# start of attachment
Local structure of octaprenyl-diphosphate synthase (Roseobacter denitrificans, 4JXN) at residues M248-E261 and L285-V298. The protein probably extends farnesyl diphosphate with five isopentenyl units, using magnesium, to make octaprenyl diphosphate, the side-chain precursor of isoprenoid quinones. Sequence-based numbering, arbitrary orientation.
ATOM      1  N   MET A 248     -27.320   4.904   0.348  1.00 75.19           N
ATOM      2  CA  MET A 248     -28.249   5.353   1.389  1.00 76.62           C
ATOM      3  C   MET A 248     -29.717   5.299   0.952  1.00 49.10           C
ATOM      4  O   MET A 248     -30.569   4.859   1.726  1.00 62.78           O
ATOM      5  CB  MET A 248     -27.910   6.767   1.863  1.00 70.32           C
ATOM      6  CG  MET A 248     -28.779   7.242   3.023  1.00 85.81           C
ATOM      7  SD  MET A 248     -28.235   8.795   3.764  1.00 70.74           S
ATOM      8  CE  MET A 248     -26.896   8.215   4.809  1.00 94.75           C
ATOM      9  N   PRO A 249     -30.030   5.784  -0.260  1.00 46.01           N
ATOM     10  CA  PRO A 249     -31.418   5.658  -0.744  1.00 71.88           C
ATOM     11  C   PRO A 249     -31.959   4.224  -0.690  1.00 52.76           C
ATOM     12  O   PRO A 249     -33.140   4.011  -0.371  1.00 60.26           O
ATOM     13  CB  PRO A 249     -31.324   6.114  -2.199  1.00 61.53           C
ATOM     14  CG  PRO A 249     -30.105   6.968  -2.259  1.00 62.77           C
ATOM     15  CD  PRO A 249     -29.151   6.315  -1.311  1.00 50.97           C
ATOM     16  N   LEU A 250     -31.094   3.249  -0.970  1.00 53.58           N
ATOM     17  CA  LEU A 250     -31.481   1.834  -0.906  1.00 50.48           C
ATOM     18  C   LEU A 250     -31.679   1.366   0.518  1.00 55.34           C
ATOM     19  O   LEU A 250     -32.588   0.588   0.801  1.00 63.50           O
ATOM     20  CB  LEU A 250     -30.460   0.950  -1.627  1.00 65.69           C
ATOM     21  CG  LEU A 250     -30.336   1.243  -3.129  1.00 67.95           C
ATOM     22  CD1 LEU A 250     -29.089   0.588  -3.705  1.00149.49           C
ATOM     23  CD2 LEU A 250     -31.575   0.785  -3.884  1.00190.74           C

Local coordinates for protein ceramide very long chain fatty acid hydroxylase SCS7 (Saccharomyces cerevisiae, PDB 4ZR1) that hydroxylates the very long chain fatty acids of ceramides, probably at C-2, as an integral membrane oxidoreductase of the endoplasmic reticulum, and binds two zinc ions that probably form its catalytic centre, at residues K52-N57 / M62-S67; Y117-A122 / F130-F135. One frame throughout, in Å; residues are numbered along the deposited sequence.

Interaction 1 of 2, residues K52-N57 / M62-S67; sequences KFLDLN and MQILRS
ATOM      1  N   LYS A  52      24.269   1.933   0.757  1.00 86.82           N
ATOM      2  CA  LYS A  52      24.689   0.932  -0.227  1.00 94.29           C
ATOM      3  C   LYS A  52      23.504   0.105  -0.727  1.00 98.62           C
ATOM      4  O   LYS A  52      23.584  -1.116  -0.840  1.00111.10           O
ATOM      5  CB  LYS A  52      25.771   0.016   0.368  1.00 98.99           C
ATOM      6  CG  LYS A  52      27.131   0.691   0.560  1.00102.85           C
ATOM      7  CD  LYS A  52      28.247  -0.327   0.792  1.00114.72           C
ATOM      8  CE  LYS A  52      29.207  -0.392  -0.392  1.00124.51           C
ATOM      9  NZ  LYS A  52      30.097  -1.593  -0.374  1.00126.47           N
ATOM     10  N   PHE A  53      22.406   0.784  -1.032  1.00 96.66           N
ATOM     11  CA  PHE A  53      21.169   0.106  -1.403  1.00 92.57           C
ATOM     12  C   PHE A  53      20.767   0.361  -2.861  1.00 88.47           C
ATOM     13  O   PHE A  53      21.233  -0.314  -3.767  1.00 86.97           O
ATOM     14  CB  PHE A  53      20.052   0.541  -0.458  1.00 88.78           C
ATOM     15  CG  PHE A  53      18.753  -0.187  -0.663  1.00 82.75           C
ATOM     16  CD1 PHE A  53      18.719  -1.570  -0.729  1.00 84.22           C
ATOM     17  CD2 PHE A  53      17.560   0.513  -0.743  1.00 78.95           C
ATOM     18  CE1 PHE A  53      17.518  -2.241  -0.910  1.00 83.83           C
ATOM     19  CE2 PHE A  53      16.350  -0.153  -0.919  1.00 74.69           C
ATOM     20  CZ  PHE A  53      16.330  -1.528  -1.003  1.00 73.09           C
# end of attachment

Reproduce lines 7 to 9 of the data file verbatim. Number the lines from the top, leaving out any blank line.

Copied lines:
ATOM      6  CG  MET A 248     -28.779   7.242   3.023  1.00 85.81           C
ATOM      7  SD  MET A 248     -28.235   8.795   3.764  1.00 70.74           S
ATOM      8  CE  MET A 248     -26.896   8.215   4.809  1.00 94.75           C